Tuesday, May 23, 2017
Here's a tip from Stephen King: the first draft is always just for you. No one else will (or should) ever see it. This is how you tell yourself the story.
I don't know when, or where King ever said this. It's just one of those tiny infobites that occasionally pops up in the Random Shuffle that is my brain. But even though I've forgotten where I heard or read this nugget, the idea itself is so savvy and reassuring, it's stayed with me.
It's especially pertinent now that I'm working on the first draft of my next book. (The one coming out after Beast: A Tale of Love and Revenge.) This is the first time I'm working from a detailed proposal that includes the beginning, the (dreaded) middle, and the end of the story.
My previous book-writing method was to just plunge into an idea and flail around for the next couple of years, but I'm beginning to see the wisdom of actually making a plan first.
The job now is to get a complete story onto the page, by fair means or foul, even if it means writing something stupid to connect scene A to scene B. Don't agonize over every word choice, and don't get hung up on details.
And whatever you do, don't stop!
There'll be plenty of time later to throw out the stupid stuff. (And a lot of stuff you think is great now; that's what editors are for.) Everything is going to change, anyway, but until you have something that at least vaguely looks and quacks like a duck on the page, you won't be able to proceed to the next step — revising. And believe me, that's where the real work begins!
That's when you get to those "aha!" moments too. But you have to get there first!
Monday, May 22, 2017
Guess what? You can fight City Hall. With engagement, activism, and a keen sense of moral outrage, we, the people, can foil the best-laid plans of mice and politicians, however mighty they may think they are. Matt Tyrnauer's excellent documentary, Citizen Jane: Battle For the City, shows how it's done, a call to arms that could not be more timely in this chaotic political moment.
The city referred to in the movie's subtitle is New York City. The story begins in the late1950s, where the battle lines are drawn between Utopian post-war urban planning and the communities and concerns of real-life people.
Leading the charge is Robert Moses, an imperious, celebrated urban planning czar who callously decrees, "You have to move a lot of people out of the way," (mostly low-income residents) to make room for the so-called "Urban Renewal" he envisions. (Or, as James Baldwin calls it, in a vintage TV clip, "Negro Removal.")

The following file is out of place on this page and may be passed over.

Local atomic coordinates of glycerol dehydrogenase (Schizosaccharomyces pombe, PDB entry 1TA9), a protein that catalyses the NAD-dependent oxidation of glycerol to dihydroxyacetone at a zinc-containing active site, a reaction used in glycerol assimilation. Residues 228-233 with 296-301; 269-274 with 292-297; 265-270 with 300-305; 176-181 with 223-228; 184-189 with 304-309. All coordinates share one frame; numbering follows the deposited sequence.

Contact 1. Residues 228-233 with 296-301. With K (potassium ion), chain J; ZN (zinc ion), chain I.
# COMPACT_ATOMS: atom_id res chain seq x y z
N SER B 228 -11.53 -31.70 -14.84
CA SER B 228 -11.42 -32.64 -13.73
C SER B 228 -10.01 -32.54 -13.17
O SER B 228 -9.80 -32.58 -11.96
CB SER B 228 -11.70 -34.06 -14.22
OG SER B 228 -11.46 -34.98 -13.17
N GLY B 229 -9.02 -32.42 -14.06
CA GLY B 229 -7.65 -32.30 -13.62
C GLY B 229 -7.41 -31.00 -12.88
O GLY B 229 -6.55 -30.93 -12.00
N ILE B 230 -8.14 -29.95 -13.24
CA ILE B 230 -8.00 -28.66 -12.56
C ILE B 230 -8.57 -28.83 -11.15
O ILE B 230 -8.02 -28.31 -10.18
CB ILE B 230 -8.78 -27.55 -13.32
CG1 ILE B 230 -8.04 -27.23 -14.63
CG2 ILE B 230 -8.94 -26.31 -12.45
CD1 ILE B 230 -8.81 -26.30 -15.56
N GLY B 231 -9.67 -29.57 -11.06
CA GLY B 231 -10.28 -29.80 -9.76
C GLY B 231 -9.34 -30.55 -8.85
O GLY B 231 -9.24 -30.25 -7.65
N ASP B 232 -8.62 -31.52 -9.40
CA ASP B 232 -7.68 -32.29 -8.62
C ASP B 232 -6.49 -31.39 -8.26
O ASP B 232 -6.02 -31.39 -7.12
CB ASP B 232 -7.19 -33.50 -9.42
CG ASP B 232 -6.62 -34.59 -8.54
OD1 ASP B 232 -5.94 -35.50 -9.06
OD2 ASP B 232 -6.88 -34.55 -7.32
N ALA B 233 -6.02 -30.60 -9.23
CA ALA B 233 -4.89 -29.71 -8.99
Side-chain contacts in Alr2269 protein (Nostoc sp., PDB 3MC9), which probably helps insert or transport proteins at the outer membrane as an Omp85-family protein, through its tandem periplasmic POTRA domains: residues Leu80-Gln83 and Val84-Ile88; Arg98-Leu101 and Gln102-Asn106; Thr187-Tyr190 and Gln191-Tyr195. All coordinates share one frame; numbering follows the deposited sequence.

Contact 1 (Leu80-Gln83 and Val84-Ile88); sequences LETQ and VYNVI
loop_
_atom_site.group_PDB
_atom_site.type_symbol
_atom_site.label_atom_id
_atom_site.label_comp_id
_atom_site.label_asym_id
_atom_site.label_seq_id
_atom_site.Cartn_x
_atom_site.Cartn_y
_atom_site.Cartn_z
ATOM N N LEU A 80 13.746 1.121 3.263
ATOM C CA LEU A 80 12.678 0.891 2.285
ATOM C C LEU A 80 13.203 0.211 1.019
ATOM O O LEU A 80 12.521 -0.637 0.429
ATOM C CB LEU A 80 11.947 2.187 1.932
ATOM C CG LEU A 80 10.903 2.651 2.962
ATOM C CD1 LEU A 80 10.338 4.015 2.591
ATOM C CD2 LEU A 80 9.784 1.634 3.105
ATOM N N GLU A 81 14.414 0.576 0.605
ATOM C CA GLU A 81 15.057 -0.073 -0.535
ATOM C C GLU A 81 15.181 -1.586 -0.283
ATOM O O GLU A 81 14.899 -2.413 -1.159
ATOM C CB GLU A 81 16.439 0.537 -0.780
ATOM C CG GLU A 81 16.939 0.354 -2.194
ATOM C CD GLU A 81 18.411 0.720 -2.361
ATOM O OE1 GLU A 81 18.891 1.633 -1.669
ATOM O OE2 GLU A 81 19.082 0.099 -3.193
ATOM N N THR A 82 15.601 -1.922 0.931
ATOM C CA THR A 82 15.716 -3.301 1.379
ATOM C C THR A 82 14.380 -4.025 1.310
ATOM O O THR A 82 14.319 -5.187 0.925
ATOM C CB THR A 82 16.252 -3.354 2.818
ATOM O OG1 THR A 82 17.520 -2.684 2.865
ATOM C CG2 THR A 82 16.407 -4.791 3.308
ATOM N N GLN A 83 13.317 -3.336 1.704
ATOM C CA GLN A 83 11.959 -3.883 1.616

In the opposing corner is journalist Jane Jacobs, who develops her "theory of opposition" to Moses' plans. A city resident since 1934, whose freelance stories on urban life earned her a position as Associate Editor at Architectural Forum magazine, Jacobs believes a city should be "a place with scope for all kinds of people."
|Jane Jacobs: resistance in action|
The welfare of the people involved, uprooted from their community life, is a matter of complete indifference to him. "You can't make an omelet without breaking eggs," he chuckles, in a TV clip.
Filmmaker Tyrnauer sets up Jacobs vs. Moses as a "battle for the soul of the city." He posits that Jacobs' influential book, The Death and Life of Great American Cities, published in 1961, is as defining a moment in 20th Century radical politics as Betty Friedan's The Feminine Mystique (1962), and Rachel Carson's Silent Spring (1963).
Jacobs consistently fought for the lives and concerns of real people over insular, elitist goals and corporate greed. It's a fight we're still engaged in right now. (Read more in this week's Good Times)
Sunday, May 21, 2017
|Matisse: Studio, Quai St. Michel. Seminal.|
But it's so worth seeing!
At first glance, you might not think that the prolific, French post-Impressionist genius, Matisse, has much in common with California mid-century modernist Diebenkorn.
But the whole point of this show is to demonstrate the connections between the two.
Diebenkorn was a lifelong admirer of Matisse. And through a judicious selection of paintings by both artists, this show suggest how Diebenkorn was inspired by the French master through different stages of his own career, during the process of finding his own voice.
|Diebenkorn: Window (1967) I love this — so rich!|
Both artists progress through stages of figurative and abstract work, and while connections between the works are not always obvious, we gradually come to realize how much even the abstract, color-blocked, expressionistic images for which Diebenkorn is best known pay subtle homage to Matisse — even the figurative and decorative Matisse.